And we said, well, have you thought this over? Do you know what it does to forward markets, for instance, if you transform all dispatch into CFDs? And they were like, "Oh. Oh my god, really?" So they started thinking of the implications of these policy decisions that they were about to take, and it underlines that level of complexity we're operating in. Further to the question of products and that whole, let's say interface between electricity and gas, that's another place where we'll see an evolution in the way things are done. We talked about fair, we talked about reliable, but there's also the clean dimension. Green hydrogen, we want to make sure that it is actually green. And that's where all these questions about geographical proximity, timely match of the actual clean electricity production with the electrolysers come in and setting up digital platform, defining concrete products around that, that is a next level challenge or a next up challenge I would say for digital companies and energy providers together, to find out how is that going to look.
We've had some quite detailed discussions about this where we try to find out what is the right balance between environmental integrity on the one hand and actual manageable systems on the other hand. We come from a world where you just need to prove on a yearly basis that your energy is green. And now we're talking about moving to hourly or quarterly intervals. And essentially, we don't have the infrastructure in all parts of Europe to make that level of precise calculations and measurements. So how do we create a manageable transition from yearly accounting to monthly, weekly, hourly and ultimately perhaps a quarter, 15 minute accounting? That's some of the things we're grappling with for the moment in this space.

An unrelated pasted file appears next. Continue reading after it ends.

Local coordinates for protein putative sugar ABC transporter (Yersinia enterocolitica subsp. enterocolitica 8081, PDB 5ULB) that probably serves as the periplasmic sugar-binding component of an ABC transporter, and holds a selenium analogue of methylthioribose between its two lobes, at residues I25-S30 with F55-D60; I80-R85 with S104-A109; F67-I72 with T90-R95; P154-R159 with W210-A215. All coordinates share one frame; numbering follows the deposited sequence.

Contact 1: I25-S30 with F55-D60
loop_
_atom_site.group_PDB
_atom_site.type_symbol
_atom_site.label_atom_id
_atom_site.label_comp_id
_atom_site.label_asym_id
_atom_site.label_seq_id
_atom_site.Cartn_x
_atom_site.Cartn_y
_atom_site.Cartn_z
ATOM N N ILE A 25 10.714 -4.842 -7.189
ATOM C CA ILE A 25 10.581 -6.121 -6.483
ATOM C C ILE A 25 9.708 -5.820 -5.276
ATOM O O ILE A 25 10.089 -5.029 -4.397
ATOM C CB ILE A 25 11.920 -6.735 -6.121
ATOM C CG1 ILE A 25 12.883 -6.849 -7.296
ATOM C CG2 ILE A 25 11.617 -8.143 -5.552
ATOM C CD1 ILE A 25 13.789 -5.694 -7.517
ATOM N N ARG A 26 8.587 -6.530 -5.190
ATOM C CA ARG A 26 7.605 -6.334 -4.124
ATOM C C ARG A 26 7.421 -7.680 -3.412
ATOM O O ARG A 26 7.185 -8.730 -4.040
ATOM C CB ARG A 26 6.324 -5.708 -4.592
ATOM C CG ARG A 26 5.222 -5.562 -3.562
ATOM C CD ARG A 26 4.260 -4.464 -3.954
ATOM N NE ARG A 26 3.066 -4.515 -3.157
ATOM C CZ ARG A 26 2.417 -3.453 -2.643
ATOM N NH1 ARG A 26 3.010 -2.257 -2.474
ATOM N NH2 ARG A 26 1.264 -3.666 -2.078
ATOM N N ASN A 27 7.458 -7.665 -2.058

- 2. The unprecedented expansion of electricity and its impact on the grid
It's very interesting what you say. Your name is Eurelectric, but you maybe have to change yourself to Euroenergy because it really gets into all of these other forms of energy. And you touched on it when we were talking earlier about the fact that one size won't fit all. Everybody's going to do different things based on the geography. It's going to have to be a lot of flexibility. We know that at COP 28, they're going to be announcing new hydrogen rules, so they're moving away from the colours because how pink is pink and how green is green to more of a measurable thing about carbon intensity. I hope they remember the social part too. So it's not all made with kittens and slave labour or something. But it's a bit better way of doing it, but another way of tracking this through.
So I think the other thing, when you mentioned it, clearly hydrogen's part of it. What about e-fuels? How do you see biodiesel and ethanols coming on? The marine industry is interested in this. In Canada, British Columbia is going to make e-diesel, biodiesel, for their ferries and boats and the harbors. And we see this happening in other spots around the world. Tampa is doing the same thing, Tampa in Florida. Where do you see that in the mix for all of these things for yourself?
Very interesting question. And to begin with, I'd say, I think we're going to stick with our name, Eurelectric, because our vision is really that rather than us becoming, let's say something else, the truth is that electricity is moving to the center of the entire energy system, which is absolutely fascinating, which is also why we're talking about the 2020s as the electric decade. This sector is seeing a growth, an expansion, and a level of change that has not happened since its inception. So where's the role for the e-fuels and for all those exciting new products?
In my mind, there's no doubt that we're going to have a multi-vector future going to be in many cases by far the most efficient and smart and cheap way to do things. So anywhere that's possible, that would be the option we would be advocating for. That means get rid of combustion engine cars for passengers, get rid of combustion engine passenger cars, get rid of gas boilers in individual homes, replace it with the electric options that are way more efficient. Then for the more hard to electrify segments such as maritime, you mentioned that aviation. We're going to look at e-fuels as one option. I don't exclude others, but it's difficult to see how they will be truly carbon-neutral in many cases at least. So that's another, let's say, area where we need to develop the products, the standards, as well as the management systems, the digital management systems for that.